Group Exhibitions 2008 “forgotten bar project”, in der galerie im regierungsviertel, Berlin, DE „Material Presence“, Project Space 176, Zabludowicz Collection, London, UK Kunstverein Mannheim, Mannheim DE

eräugtes dunkel II, 2008, aluminium, stain, acrylic, oil chalk, laquer, 73,5 x 104,5 cm

Summary Myriam Holme

„haven´t we met before“, Galerieraum 23, Heidelberg, DE „Auch das Unnatürlichste ist die Natur“, Galerie Neff, Frankfurt a. M., DE 1. Biennale für Zeitgenössische Kunst in der Metropolregion Rhein-Neckar, Mannheim, DE „Everybody Knows This Is Nowhere“, Galerie Asbaek, Copenhagen, DK „How Does It Make You Feel“ Galerie Iris Kadel, Karlsruhe, DE „critics taste better“, Korridor, Berlin, DE „Poetry from the backyard“, Gallery Art & Concept, Paris, FR „drei, zwei, eins”, Columbus Art Foundation, Ravensburg, DE „LIQUID SOFT LIGHTNING TOUCH”, Doggerfisher Gallery, Edinburgh, GB „Deutschland sucht ...“, Kölner Kunstverein, DE „Äste der Imagination“, Künstlerhaus Stuttgart, DE „rollrasen“, Donaupark Tuttlingen, DE „Meisterschüler“, Kunstverein Offenburg, DE „Kunststudenten aus Karlsruhe stellen aus“, Kunstverein Schwäbisch Hall, DE „One night stand“, Dragonerkaserne Karlsruhe, DE „Jeder Punkt zählt“, mit Michael Volkmer, Pfalzgalerie Kaiserslautern, DE „Vier Studenten aus Karlsruhe“, Hohenloher Kunstverein, DE

Bibliography 2008 Ulrike Lehmann: „Mysteriöse Strukturen des Unbekannten“, Mannheimer Morgen 2007 Necmi Sömez: Myriam Holme, Kunstverein Arnsberg 2005 Jens Hoffmann, Katrin Rhomberg: „Deutschland sucht...“, Cologne. Philipp Ziegler/ Columbus Art Foundation: „Myriam Holme“, Ravensburg. Elke aus dem Moore/ Künstlerhaus Stuttgart: „Tillandsien“, Revolververlag, Frankfurt. 2004 Staatliche Akademie der Bildenden Künste Karlsruhe: „Myriam Holme“, Karlsruhe. 2003 Staatliche Akademie der Bildenden Künste Karlsruhe: „Rollrasen“, Karlsruhe. artist’s website:

ungeferne, 2007, wood, stain, acrylic, metall, bamboo, laquer, yarn, glass perls, wire, 197 x 170 x 140 cm

2007 2006 2005 2005 2004 2003 2002 2001 1999

“arem”, 2008, 73 x 104 cm, Aluminium, Beize, Acrylfarbe, Bleistift

“ an der dämmerpfütze” (“at the dusk puddle”), 2007, 73 x 103 cm, Aluminium, Lack, Beize, Acrylfarbe, Glasfarbe, Fahnenstoff, Garn

Sacha Weidner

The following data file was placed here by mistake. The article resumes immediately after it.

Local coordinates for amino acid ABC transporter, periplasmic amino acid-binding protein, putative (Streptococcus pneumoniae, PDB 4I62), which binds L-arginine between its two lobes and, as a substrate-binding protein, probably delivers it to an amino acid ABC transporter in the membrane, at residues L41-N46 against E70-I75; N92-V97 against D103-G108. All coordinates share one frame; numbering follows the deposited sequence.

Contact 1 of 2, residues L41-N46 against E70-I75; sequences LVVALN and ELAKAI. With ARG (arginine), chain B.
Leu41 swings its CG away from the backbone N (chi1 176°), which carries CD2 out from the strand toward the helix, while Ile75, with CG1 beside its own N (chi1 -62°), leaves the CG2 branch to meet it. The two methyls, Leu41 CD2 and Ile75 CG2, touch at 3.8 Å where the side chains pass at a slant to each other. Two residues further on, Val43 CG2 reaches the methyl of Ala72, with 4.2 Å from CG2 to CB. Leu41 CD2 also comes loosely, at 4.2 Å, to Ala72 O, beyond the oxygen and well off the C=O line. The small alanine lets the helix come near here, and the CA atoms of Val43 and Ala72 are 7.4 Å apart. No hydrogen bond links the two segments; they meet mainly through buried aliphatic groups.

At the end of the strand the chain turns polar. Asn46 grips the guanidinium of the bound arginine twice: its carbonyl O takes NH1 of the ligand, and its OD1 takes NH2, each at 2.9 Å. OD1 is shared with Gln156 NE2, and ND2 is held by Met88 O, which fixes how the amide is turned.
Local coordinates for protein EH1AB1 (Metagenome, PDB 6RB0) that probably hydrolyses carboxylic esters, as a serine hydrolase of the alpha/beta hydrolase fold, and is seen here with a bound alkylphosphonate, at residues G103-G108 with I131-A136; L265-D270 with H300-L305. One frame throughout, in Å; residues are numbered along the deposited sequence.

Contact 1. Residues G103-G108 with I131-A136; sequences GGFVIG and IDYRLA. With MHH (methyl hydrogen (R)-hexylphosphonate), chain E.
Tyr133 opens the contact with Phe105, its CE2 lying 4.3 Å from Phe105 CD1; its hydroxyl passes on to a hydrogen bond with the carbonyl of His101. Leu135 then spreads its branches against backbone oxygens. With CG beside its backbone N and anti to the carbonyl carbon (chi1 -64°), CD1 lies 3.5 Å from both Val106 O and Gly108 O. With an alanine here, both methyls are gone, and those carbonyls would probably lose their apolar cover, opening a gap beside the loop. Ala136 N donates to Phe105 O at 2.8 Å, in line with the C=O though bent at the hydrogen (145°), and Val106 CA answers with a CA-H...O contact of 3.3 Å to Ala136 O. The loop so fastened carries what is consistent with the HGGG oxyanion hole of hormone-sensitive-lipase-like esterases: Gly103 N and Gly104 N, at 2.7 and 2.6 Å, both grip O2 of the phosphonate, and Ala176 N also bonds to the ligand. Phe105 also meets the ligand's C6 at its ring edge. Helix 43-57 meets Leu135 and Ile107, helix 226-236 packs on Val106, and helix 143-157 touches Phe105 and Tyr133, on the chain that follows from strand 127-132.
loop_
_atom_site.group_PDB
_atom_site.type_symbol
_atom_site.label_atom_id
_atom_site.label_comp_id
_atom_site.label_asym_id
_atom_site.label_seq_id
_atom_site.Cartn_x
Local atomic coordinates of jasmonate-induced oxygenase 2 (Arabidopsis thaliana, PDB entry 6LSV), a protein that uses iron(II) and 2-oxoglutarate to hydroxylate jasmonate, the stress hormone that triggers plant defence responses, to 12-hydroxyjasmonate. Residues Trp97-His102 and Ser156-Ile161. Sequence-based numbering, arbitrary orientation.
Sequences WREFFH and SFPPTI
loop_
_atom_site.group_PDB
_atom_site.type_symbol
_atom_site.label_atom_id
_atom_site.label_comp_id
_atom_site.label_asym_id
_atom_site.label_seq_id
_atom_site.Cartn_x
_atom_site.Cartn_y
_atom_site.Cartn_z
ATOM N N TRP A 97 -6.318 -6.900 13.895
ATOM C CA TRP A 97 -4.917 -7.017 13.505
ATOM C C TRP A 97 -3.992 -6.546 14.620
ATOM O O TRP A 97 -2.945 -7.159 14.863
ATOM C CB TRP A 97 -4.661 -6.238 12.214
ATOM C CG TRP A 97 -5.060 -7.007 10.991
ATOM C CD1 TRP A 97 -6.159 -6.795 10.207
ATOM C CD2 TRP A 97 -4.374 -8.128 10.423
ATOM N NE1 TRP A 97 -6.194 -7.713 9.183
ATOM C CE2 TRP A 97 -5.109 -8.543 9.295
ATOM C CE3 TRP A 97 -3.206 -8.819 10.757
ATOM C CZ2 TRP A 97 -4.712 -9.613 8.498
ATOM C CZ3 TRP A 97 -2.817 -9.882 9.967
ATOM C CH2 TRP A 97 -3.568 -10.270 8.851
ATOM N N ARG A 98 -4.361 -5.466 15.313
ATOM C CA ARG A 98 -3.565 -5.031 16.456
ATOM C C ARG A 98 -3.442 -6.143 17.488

BEAUTY REMAINS / SUSANNE KÖHLER Sascha Weidner looks for the Beautiful amongst the Everyday. His large- and small-format, spontaneous or staged, colour photographs present landscapes, still lives and people. At first glance, these motifs may appear banal: thickets, shrubs, flowerbeds, lakes, gravel, house walls, empty spaces, curtains, cloths, tarpaulins, and rubbish. People are shown in apparently unspectacular situations: alone, as a couple or in a crowd next to a swimming pool, in the countryside or in an indefinable space. However, behind these everyday, seemingly insignificant scenes lies a quiet melancholy: on closer inspection, an opulent bouquet of flowers is a gravestone decoration and a bizarre, silvery shining structure on a black background is actually a shattered pane of glass. A night sky full of stars is composed of pills in different shapes and colours. Used condoms, needles and other rubbish lie next to overgrown bushes that are, in fact, part of a hedge maze, where illegal dealings have been done. The superficial harmony of the pictures is constantly undermined. This beauty is not to be trusted. The carefully composed colours of the photographs often make reference to works of art from the classical canon. Piles of rubble from a demolished building, for example, evoke Das Eismeer [The Sea of Ice, 1824] by the romantic painter Caspar David Friedrich. Weidner’s ice floes, however, have mutated into construction waste; thus, gracefulness emerges from the apparently »ugly«. His fondness for romanticism is revealed; we perceive a figure in the photograph, continuing the theme of being lost. In Das Eismeer II [The Sea of Ice II, 2003] the artist refers to life’s constant changes and renewals. During the demolition process, the dilapidated roof joists have been compressed into a structure that conveys temporary stillness and peace to the viewer. Weidner experiences both romanticism and high drama in everyday locations and so makes us look at our familiar environment with new eyes. This rupture and the concomitant antagonism in the photographs of Sascha Weidner is a metaphor of the human desire for beauty, happiness, harmony and perfection, and, at the same time, for the path to this desire, one that is always paved with sorrow, ugliness and horror. The pictures confront the viewer with the passions and desires of human existence and describe the constant interplay between desire and reality. The tension experienced in the photographs is a synonym for the unknown paths that our life leads us; the unforeseeable may well be more meaningful than our chosen goals. The enigmatic ambivalence of these photographs raises questions that remain unanswered. We do not find out why the gravestone decoration was overturned, why the pane of glass was broken, how the pills manage to float, what is actually happening between the hedges of the maze or how the building was demolished. We find no answers to these questions. It is up to the viewer to decipher the enigmatic moments captured in the photographs and to complete the unfinished story for him- or herself. Weidner’s method of presentation inspires the imagination of the viewer; the artist uses the entire wall space of his exhibitions, combining different formats to create an ensemble. The individual works remain autonomous; nevertheless, their heterogeneous composition provokes new connections and creates new tensions. They all possess a certain beauty that is retained in the memory of the viewer. The familiar appears in a new light and, at the same time, frustrates. Sascha Weidner provides insight into his pictorial cosmos through the generous arrangement of his photographs in the exhibition space. Just as we can perceive different constellations in the starry heavens of the universe, here, these pictorial worlds offer the viewer endless opportunities for association. [translated by Eileen Laurie] Zu den fotografischen Arbeiten von Sascha Weidner I (engl.) January 2006 www.01/01